But by that time, most of his activities on a national scale had come to an end. One reason was his continually deteriorating health. Only a year or two after his marriage he had been ordered to live and work on a farm for a time, to try and improve his condition. Either marriage, or the farm, or both, did bring about an improvement, enabling him to keep up his natural inclination for hard physical exercise. Riding and woodcutting became his favourite relaxations. Before accepting a travelling engagement lasting for several days, he would insist that his hosts provide him with a horse to ride and a tree to saw during leisure moments. He would arrive for the festival or conference dressed in riding breeches, his personal and musical luggage dwarfed by a huge double-handled saw roped together with an axe, a smaller saw and several heavy iron wedges. Riding he kept up until he was seventy, when arthritis in his legs forced him to give up; but his arms never lost their power and he was still sawing and splitting logs a few weeks before his death at the age of eighty-three.
The move to Essex may also have been partly motivated by my mother’s desire to provide us – too late as it turned out – with the kind of country background she had had herself. Whatever the reason, it had the predictable effect of reducing my father’s sphere of activities by removing him from the centre of musical life in London. By now, however, he had to a great extent achieved what he had set out to do. Despite its critics, Songs of Praise was finding a special place among the more progressive churches and particularly in schools, where its educational properties would be most valuable. The Oxford Book of Carols, with its numerous originally researched tunes, was also proving popular, and had no rival in its own field. Sheet music was still widely sold at this time and Martin’s songs, both for professional singers and schools, were sung everywhere. He had received the Lambeth D. Mus, together with Geoffrey, and he had been chosen to represent English church musicians at the enthronement of Archbishop Lang. The Guardian had expressed a widely held view when in 1931 it said that “no living man has done more for English church music”.
As for the crusade on behalf of English music, this had now triumphed through a combination of Martin’s efforts, the example of his contemporaries and the work of bodies like the English Folk Dance and Song Society, with which he had been closely connected. Indeed, the musical élite were beginning to get rather bored with it, and the first groundswell of resistance was beginning to make itself felt. These feelings found expression in Constant Lambert’s book Music Ho! Published in 1936, and containing sweeping condemnations of musical pastiche and nationalism. It was too soon for Lambert to understand and appreciate the reasons behind the movement – in England at any rate – which he wanted to end; he saw only that it was becoming an anachronism on an international scale, and ought now to be abandoned. Indeed, there is a certain amusement to be gained from reading his assertion that the reason why composers had chosen to go back in time for their inspiration was because the potentialities of the language of music had now been fully exploited, and no further new experiments by composers were possible.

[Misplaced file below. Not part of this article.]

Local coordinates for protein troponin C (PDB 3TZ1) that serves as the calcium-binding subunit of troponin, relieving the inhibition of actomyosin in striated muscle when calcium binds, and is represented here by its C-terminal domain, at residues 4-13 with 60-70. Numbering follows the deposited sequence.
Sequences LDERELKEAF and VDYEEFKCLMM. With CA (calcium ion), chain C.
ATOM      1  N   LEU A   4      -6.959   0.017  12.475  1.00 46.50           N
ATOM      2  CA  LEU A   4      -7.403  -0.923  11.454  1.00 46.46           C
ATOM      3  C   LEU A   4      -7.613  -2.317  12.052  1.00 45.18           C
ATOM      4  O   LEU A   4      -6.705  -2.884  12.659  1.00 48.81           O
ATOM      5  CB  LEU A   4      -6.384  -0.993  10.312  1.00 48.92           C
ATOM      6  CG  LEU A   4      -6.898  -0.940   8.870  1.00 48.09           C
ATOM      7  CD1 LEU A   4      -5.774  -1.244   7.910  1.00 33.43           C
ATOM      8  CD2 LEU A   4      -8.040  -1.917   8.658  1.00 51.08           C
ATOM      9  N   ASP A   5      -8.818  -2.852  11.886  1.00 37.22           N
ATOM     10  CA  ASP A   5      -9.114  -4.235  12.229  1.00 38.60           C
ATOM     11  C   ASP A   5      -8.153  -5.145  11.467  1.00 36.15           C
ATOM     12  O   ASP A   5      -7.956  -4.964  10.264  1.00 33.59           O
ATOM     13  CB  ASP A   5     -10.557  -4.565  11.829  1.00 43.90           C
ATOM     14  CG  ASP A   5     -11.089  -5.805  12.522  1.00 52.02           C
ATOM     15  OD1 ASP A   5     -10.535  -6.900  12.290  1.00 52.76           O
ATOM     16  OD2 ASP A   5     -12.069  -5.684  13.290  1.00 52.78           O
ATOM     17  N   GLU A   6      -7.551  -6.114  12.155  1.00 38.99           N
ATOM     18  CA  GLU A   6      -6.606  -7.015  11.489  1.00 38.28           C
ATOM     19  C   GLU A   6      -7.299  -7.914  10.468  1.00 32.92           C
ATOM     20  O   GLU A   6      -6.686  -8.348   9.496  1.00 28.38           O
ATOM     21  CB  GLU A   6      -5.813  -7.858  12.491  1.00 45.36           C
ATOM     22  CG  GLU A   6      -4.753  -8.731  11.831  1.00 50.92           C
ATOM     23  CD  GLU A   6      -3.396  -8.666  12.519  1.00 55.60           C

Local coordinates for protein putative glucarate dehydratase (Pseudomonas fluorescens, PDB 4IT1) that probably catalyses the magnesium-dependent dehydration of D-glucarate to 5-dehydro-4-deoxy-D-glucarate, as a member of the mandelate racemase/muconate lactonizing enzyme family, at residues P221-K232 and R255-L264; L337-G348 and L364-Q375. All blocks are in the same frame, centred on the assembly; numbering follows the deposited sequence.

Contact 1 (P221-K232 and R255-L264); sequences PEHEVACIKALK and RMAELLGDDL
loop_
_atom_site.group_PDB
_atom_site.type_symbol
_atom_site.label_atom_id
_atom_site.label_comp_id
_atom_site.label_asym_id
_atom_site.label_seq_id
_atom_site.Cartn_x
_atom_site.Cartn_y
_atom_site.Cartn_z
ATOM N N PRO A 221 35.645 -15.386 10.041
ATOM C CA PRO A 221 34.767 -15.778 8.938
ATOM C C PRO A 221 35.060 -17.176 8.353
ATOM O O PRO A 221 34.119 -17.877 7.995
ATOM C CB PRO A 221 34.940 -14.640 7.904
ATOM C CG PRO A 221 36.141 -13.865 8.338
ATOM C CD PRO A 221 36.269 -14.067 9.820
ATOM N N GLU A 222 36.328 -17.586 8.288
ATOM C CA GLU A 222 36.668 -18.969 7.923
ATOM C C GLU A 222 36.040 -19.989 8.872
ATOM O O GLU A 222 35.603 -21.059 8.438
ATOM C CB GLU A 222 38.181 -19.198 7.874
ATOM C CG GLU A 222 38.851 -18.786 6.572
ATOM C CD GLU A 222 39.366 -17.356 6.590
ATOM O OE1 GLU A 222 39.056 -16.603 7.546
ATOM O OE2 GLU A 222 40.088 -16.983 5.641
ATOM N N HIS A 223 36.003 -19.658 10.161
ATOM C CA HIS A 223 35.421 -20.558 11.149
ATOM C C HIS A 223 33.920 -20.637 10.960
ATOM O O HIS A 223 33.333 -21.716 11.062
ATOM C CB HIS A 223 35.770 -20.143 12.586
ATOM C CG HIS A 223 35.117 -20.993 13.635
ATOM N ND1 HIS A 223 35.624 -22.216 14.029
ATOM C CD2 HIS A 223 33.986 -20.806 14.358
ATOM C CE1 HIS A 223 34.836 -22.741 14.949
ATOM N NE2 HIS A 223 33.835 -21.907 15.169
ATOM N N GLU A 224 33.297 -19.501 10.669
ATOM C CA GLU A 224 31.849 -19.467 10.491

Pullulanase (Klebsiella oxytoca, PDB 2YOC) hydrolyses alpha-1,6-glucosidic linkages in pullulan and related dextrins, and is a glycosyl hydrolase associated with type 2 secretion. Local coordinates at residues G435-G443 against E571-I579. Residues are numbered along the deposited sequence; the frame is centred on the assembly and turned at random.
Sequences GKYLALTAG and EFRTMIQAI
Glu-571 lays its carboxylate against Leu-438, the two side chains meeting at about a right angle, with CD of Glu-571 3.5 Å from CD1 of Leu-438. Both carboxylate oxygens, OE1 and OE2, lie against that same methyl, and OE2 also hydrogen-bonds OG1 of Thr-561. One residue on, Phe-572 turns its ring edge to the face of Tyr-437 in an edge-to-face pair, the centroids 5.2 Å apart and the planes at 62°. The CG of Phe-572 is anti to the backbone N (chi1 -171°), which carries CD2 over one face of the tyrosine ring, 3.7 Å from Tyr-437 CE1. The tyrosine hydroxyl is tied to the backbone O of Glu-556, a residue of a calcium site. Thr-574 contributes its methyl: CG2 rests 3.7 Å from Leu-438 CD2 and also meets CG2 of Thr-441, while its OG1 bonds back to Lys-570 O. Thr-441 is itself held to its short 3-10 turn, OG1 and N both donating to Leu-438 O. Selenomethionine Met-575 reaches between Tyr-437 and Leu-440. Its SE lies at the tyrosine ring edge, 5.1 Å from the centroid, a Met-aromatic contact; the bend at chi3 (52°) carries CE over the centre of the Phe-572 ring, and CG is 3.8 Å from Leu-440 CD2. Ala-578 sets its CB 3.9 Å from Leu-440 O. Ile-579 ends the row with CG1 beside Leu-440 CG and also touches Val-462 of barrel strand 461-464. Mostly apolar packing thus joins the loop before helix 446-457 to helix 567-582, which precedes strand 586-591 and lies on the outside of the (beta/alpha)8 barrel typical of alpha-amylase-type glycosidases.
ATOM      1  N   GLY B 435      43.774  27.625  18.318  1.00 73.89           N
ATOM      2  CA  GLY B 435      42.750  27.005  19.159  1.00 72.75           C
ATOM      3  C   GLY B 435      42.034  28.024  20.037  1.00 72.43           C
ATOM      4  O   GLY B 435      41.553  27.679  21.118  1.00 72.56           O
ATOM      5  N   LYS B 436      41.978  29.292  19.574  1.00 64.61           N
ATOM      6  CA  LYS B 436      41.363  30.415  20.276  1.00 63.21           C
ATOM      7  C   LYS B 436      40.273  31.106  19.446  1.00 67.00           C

Thus it was perhaps the right time for Martin to leave the national scene and devote himself to grass roots work among the schools and congregations of Essex. His influence was still, of course, considerable, and there were many fine compositions yet to come; but the new appointment gave him the kind of day-to-day work that exactly suited him, although the salary barely paid his expenses and he found driving across the country tiring – even though he did not drive himself. He was essentially flexible, and would devote as much time and energy to a hymn festival made up of three or four choirs from tiny country parishes as to the writing of a major work, turning from one to the other without difficulty.
When we were home for the holidays we often went with him to help swell the numbers – my brother Diccon, as a tenor, was particularly valuable. We thus absorbed, even if we could never entirely reproduce, his conducting techniques. He seemed to be able to charm out of a village choir music of a standard they had not known they could reach – and would perhaps never reach again. He did it mainly through sheer will power and personality, projecting his own enthusiasm and vigour with almost hypnotic power. Startled choirs found themselves singing hymns twice as fast as usual and with a new gusto, their habitual Sunday drone completely forgotten. His teaching was a revelation to them, and almost without exception, they loved it.